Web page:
Dan finally made me see that I could trust him and live each day happy or I could spend my whole life assuming he would leave and be miserable.  I had to make the choice.  These kids are in the same boat.  They have to make that choice but the first couple of years are just trying to figure it out.  They don’t have the language or the maturity to make that choice.  It’s all about survival.  If they learned to survive with manipulation, then they will manipulate.  If they learned to survive by withdrawing, then they will withdraw.  It takes time to let go of the fear and the anger.

    So it’s up to us, the supposed grownups, to remember it has nothing to do with us.  It has to do with fear and we have to remember who the author of fear is.  It isn’t God.  God is all about hope and redemption.  Satan whispers and people doubt.  Please remember that the next time you are in the heat of the moment.  Take a step back.  It’s not about the tea party or them loving you.  It’s about fear that they will one day lose this thing that they can’t even admit that they want.

    FAMILY!

     

  • Stage 2

    Date: 2015.01.02 | Category: Adoption, China 2014

    Zhengzhou – Stage Two is complete.  (This blog post is late.  I couldn’t get my phone to post from China on WordPress.  We are considering this post – better late than never.)

    The excitement is always overflowing when you arrive in Zhengzhou.  Everyone gets settled, meets the other families, and there is a buzz in the air because they know they will be seeing their child in a day or two.  Most of the time, everyone rides together to the Registration Office to receive their child.  The child may be there when you arrive or they slowly show up as the morning goes on.  These days always bring tears to my eyes.  I can not watch a video of someone’s Gotcha Day/Family Day without crying.  Once you know what it means for these children your heart will be forever moved.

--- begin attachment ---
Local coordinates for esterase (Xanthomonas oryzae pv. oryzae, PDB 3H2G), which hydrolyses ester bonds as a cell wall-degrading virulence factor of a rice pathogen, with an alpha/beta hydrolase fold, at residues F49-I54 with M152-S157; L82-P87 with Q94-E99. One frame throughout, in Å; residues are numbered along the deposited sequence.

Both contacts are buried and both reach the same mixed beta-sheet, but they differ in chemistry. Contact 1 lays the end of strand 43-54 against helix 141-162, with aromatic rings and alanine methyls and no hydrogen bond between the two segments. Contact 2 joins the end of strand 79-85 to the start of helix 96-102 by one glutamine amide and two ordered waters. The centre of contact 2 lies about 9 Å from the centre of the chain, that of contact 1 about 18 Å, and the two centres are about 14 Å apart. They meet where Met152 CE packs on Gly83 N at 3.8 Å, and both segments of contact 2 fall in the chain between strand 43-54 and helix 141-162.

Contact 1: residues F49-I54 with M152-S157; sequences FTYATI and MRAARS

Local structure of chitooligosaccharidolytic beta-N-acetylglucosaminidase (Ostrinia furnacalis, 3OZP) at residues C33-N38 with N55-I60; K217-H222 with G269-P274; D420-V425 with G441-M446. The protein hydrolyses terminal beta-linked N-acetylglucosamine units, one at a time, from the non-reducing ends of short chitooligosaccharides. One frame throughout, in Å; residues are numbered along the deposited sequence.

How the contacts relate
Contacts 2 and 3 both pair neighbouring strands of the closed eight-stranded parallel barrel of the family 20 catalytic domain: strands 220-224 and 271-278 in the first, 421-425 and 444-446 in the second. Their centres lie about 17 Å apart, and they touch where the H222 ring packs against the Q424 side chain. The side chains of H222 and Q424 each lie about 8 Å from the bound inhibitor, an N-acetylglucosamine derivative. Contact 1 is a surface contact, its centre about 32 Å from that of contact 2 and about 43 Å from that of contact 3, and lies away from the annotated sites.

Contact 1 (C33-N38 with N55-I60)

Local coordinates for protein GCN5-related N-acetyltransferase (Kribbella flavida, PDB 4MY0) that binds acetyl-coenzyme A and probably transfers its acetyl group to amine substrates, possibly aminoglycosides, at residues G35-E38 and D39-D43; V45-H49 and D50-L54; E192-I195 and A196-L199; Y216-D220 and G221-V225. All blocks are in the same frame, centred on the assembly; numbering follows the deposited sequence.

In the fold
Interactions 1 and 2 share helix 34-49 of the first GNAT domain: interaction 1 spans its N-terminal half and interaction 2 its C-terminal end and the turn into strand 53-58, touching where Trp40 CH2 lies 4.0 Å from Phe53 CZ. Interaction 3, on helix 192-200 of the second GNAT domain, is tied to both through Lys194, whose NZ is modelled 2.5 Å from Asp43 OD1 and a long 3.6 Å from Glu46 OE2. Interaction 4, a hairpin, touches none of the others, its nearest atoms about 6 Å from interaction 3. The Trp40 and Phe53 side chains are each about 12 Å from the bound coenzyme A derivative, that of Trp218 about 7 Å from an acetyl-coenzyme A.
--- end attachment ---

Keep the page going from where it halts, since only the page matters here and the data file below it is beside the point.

Many agencies have special affiliations with certain orphanages.  CCAI does quite a few adoptions out of Henan Province.  Zhengzhou is where you end up staying if you are adopting from this province.

    We stayed at the Marriett Hotel which had been recently renovated.  I know there are many, many families who stay there during their week in Zhengzhou.  I wish they would have set aside a couple of rooms that were toddler proof.  The glass closet doors, glass bathroom door, and automated everything from curtains to lights, is too much for a small child to take.

    Max 16

    The lobby was decorated very beautifully.

    Max 17

    A couple nights they even had carolers.

    Max 9

    Wal-Mart is a few blocks away.  You spend your time walking on the sidewalk avoiding motorized scooters, bicycles, and small cars.  Yes, travel in Zhengzhou is exciting to say the least.  There is a lot of road renovations going on making it a little more interesting to travel in this particular stretch of town.